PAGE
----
Food preparation areas. In food preparation areas, all food should be put away in airtight containers, and spills should be cleaned up immediately. Environmental services (ES) professionals should make sure that employee break rooms are free of any crumbs or food left out in the open. ES professionals should be careful to check for spilled food or drinks in recycling bins — a favorite target for ants and roaches.
Exterior hot spots. All cracks and crevices should be sealed with weather-resistant sealant to keep pests outside. ES professionals should consider incorporating metal mesh to add extra protection against pests like rodents that gnaw and chew openings to gain entry. Weather stripping should be used around windows, and door sweeps should be installed on all entryways. Rats can squeeze through a hole the size of a quarter, mice through a gap the size of a dime and crawling pests through spaces barely noticeable to the human eye.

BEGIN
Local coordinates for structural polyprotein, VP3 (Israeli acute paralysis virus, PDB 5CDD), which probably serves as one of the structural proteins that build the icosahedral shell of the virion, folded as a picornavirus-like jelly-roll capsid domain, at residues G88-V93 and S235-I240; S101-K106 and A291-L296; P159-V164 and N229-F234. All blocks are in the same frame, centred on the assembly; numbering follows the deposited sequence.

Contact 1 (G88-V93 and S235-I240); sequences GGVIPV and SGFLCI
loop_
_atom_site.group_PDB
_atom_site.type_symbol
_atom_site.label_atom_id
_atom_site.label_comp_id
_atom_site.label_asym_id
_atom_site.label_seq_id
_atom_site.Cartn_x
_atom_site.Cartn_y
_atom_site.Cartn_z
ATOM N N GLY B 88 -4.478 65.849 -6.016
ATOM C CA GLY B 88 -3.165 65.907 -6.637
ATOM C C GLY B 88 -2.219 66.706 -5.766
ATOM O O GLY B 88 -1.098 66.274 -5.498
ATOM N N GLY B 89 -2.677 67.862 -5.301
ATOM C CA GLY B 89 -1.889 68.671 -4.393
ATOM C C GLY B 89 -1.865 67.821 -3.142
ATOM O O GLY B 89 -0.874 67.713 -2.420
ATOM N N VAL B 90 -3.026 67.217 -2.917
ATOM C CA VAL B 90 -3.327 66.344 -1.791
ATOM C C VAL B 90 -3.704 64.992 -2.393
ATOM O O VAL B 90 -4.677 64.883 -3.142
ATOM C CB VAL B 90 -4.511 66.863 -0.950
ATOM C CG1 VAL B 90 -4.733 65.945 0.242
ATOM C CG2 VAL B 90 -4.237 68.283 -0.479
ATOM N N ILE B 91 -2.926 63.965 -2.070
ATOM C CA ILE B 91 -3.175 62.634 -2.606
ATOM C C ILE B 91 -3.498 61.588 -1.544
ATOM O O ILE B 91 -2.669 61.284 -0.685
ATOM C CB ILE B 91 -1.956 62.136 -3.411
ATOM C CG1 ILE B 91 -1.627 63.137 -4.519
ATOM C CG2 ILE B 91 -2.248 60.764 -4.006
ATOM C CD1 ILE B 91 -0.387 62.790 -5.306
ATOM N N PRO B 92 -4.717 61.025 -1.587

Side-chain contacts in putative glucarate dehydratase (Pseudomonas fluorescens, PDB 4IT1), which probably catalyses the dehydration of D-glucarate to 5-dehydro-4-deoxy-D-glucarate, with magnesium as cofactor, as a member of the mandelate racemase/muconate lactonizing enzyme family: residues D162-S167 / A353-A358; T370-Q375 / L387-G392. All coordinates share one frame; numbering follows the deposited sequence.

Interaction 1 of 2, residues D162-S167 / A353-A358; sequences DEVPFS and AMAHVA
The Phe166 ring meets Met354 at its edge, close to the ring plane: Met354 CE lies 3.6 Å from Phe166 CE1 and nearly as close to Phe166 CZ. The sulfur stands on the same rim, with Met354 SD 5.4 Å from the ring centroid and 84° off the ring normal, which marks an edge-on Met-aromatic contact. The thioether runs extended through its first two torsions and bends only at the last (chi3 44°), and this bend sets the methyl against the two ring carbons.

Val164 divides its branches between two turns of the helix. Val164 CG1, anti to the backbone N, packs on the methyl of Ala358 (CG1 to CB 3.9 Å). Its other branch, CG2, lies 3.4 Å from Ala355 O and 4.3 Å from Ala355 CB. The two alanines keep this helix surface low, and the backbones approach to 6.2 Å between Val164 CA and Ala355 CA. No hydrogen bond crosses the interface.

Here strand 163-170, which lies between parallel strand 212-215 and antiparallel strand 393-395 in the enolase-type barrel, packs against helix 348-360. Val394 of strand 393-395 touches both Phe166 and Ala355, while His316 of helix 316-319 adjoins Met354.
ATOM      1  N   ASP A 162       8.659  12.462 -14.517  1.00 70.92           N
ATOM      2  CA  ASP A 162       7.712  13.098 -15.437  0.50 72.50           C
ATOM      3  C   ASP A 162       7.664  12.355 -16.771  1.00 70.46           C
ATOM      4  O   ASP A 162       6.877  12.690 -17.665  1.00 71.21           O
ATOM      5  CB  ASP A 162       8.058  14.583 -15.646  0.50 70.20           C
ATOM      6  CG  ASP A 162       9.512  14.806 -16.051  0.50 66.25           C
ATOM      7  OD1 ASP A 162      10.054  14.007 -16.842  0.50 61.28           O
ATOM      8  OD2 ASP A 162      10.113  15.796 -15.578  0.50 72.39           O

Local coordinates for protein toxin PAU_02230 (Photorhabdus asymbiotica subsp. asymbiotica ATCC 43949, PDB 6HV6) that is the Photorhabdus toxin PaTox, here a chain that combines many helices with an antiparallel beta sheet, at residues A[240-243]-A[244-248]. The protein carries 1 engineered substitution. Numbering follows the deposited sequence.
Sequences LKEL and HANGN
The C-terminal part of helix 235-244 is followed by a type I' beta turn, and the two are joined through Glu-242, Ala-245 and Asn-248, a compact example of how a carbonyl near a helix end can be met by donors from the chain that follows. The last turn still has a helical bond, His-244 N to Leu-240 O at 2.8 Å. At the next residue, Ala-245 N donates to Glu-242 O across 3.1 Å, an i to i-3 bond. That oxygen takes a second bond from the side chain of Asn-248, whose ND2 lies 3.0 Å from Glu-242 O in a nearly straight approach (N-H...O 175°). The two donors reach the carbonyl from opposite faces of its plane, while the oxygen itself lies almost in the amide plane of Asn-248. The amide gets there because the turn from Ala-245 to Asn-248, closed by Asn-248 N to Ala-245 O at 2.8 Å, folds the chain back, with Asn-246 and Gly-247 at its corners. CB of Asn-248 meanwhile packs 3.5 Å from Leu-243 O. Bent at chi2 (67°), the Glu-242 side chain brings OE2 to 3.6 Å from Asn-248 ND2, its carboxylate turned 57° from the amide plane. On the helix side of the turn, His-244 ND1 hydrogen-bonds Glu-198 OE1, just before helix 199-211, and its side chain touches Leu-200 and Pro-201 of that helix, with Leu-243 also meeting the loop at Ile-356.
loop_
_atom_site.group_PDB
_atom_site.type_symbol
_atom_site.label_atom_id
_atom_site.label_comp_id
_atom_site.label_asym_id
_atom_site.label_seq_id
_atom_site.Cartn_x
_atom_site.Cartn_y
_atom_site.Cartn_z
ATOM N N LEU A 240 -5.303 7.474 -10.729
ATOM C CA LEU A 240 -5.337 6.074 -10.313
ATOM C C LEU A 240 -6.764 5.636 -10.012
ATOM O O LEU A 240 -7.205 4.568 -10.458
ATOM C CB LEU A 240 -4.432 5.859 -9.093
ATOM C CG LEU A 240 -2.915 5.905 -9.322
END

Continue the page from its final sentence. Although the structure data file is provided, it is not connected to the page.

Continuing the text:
ES professionals can further deter flying insects by swapping out mercury-vapor lamps next to entryways with sodium-vapor lights. To draw them away even more, ES professionals should consider placing any mercury-vapor lighting at least 100 feet from facility entrances — pests are attracted to the source of light rather than the beam itself.
Also, trees must be kept trimmed, and plants should be at least 12 inches from the building to limit the chance that pests will use vegetation to access a facility. Standing water that could serve as a breeding site and drinking source must be removed. ES professionals also should cover garbage outside that could provide nourishment to pests like flies, mosquitoes and rodents.